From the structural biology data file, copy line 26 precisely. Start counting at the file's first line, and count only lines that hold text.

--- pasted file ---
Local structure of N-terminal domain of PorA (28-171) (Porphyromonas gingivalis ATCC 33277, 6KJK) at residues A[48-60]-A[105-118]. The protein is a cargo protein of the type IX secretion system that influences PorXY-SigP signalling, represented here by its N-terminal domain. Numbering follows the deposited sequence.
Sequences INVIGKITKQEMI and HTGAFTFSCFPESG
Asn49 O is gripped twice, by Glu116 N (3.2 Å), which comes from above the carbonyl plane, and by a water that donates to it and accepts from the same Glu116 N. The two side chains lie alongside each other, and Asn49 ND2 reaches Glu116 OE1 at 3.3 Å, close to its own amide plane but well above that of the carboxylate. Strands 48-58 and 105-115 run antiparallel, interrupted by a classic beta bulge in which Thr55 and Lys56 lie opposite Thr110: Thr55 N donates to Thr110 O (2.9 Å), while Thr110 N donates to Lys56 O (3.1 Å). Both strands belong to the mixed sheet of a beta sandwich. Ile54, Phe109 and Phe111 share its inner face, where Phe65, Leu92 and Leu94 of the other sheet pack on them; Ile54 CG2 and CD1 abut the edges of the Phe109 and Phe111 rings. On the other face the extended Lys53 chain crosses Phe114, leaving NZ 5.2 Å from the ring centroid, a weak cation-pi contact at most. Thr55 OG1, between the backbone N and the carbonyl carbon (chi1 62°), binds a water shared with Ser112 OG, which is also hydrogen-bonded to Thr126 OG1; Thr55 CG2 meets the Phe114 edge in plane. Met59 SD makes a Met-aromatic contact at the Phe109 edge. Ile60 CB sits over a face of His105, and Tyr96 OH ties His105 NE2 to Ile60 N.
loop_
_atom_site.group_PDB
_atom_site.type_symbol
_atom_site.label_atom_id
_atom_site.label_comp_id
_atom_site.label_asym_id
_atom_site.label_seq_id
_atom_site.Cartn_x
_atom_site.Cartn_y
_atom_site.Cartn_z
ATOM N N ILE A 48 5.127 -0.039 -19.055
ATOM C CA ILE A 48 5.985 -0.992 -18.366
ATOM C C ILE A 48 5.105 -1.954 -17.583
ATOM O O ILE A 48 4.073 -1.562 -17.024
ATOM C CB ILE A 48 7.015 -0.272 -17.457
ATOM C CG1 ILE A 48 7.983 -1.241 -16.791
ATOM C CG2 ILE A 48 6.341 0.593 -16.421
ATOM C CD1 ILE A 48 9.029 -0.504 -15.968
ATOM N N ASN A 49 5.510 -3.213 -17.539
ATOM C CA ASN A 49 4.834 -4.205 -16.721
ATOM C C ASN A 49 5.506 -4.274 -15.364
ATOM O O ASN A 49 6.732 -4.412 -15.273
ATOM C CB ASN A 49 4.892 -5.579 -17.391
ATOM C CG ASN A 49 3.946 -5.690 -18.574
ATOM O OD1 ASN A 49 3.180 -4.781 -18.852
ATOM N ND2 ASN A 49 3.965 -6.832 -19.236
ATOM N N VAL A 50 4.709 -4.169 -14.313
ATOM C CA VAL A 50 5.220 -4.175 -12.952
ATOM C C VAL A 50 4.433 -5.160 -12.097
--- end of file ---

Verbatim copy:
ATOM C CB ASN A 49 4.892 -5.579 -17.391